I’m currently reading my friend Lara Lacombe‘s fourth book — Killer Exposure. It’s so dang good, probably my favorite she’s written thus far. I love it, but it is destroying my sleep schedule because I “one more chapter” it all the way to way-too-late every single night. Thank goodness I’m almost done.
Lara writes exclusively romantic suspense, so it may surprise you to know that while chatting with my sister-in-law this weekend, a line from the book sprang to mind.
You see, Sister Doctor has now graduated from medical school and is officially an MD, which I guess means we can upgrade her to Dr. Sister. Yayyyy!! In honor of this big occasion, we threw a big Stankowski-style party… you know… like we do.
Dr. Sister tends to be on the humble side, which is the nice way of saying she absolutely cannot take a compliment without qualifying it, deflecting credit, downplaying it, or when all that fails, just getting super awkward.
Humility is an excellent thing and all, but when you excel as mightily as Dr. Sister has, too much can be a problem. Like yesterday, for example… she just didn’t seem to be able to thank us enough. Everything was “too much” and she seemed almost stressed out by all the attention and congratulations and such. Poor thing.
That’s when the line from Lara Lacombe’s Killer Exposure came to mind… when the (hunky) hero gets all intense and says to the (all-too-relatable) heroine: YOU ARE NOT AN OBLIGATION. (Oh man, Owen and Hannah…)
And after thinking that over last night, that’s exactly what I think yesterday’s (beautiful, curly-haired) heroine (me) should have said to (the overly humble) Dr. Sister: YOU ARE NOT AN OBLIGATION. We did not have to have a party. We wanted to have a party. We wanted to celebrate what you have accomplished, to recognize your achievements, to give your friends and family a chance to tell you how crazy proud we are and how unbelievably happy we are that you’ll be staying nearby. Not a hafta. A wanna.
We’re all a little like all-too-relatable Hannah and Dr. Sister on her big day, though, aren’t we? It’s hard not to let the insecurity that plagues us all play on the second track when other people are doing or saying nice things, isn’t it? Almost like our accomplishments, our big moments, are in some way a burden to other people. Why is that? Because think about it — think about those moments when you are super happy for or proud of a friend or a family member. It’s not an inconvenience to you — the happiness, the pride — it’s genuine. So why do we assume the worst of others? (Dr. Sister, I am not saying this to try to make you apologize for being overly humble, do you hear me? I’m merely using you as an illustrative example. Stop over-analyzing.)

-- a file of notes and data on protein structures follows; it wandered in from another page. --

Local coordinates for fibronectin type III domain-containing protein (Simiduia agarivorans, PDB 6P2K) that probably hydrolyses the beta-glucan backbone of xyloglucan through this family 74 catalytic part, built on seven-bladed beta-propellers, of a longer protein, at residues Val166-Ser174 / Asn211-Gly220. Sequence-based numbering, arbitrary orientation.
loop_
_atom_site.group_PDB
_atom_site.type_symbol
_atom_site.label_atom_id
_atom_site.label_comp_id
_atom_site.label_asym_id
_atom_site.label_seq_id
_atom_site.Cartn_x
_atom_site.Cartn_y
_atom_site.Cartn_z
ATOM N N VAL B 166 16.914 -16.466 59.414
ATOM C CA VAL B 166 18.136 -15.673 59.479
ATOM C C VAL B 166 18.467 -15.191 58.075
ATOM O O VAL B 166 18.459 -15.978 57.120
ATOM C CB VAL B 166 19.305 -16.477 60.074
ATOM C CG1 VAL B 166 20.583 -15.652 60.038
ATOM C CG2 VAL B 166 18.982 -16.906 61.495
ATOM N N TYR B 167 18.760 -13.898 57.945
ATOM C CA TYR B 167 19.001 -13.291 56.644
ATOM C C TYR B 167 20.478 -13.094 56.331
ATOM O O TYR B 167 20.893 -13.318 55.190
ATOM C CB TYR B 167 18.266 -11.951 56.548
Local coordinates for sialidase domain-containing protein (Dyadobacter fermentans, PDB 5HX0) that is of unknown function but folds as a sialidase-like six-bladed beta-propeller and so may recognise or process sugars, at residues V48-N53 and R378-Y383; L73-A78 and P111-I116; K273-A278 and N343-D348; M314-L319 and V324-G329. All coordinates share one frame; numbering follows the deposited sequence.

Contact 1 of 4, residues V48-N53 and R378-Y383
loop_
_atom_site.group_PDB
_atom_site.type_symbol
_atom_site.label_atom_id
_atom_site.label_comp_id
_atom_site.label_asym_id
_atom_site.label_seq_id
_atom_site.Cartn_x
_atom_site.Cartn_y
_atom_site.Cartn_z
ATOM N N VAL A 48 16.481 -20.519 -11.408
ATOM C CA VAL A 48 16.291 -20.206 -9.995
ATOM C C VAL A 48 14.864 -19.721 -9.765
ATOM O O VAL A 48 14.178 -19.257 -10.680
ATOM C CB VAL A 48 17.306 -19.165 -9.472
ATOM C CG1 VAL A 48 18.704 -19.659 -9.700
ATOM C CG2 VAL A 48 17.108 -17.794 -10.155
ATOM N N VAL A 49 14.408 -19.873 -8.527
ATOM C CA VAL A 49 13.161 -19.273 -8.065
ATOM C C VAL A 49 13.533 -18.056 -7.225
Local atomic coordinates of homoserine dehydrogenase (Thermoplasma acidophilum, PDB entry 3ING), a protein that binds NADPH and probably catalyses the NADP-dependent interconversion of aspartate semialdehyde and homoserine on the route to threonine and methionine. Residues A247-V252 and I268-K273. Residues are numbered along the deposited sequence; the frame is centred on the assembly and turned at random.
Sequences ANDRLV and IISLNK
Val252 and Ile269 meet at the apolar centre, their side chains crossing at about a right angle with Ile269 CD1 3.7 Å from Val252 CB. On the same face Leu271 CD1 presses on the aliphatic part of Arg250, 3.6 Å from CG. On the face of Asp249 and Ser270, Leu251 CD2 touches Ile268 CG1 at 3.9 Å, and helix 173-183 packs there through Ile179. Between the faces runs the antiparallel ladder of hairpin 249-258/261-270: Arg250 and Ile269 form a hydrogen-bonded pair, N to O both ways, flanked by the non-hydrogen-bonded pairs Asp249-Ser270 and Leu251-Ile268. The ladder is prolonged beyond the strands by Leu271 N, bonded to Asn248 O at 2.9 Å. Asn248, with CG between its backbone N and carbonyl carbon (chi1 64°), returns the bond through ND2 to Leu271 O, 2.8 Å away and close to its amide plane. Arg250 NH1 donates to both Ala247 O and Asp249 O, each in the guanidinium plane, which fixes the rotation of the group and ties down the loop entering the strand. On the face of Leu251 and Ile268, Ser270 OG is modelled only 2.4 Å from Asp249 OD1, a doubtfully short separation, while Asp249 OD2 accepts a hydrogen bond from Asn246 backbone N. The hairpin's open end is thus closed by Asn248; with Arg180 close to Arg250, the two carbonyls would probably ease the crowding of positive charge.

I love the golden rule, the idea of treating other people as you want to be treated. But I think it’s wrong to some extent. I think a better rule is to treat everyone, ourselves included, as we would treat our best friend. That’s what works for me, anyway. Even my therapist says to me, and I am not kidding right now, “What would you say to Melissa if she were in your shoes?” The answer is always, of course, “I love you and you’re perfect and beautiful no matter what you do!!”
For example, when I got my PhD, after all was said and done, I felt pretty crappy. Looking back on it now four years later, I can see that really, the day was quite lovely. I looked like a million bucks in my fancy dress and sky high shoes, I rocked my public defense, I survived the private defense, I earned my doctorate, my labmates threw me an amazing party, and my friends and family were all there to support me despite having to listen to me drone on about mouse vaginas for an hour (literally). All I could focus on, though, was how much I sucked because one person told me I sucked. And I cried and cried and cried…. Again, literally.
What would I have said to Melissa? I would have said: Are you freaking kidding me?! You were perfect and beautiful and have so much to be proud of!!
So much nicer.
So, Dr. Sister, and all you other doubters, myself included, accept the compliment, let yourself be celebrated, appreciate the kind words and the hugs and the gifts and the parties in your honor, and always assume that it comes from a want, a desire to show you love… you, my darling, whoever you are, are not an obligation!!
So let’s just take this one more moment to celebrate Dr. Sister, MD, in all her glory! It’s been a long journey, and Dr. Sister has absolutely taken the long way — not because she had to, ever, but because she is so determined to 1) do things right and 2) get every possible valuable experience she can out of her training. It’s amazing. She’s amazing. And the University of Wisconsin is brilliant for choosing to keep her on for her general surgery residency. So much hard work to celebrate!! Seven more years to surgeon-dom!!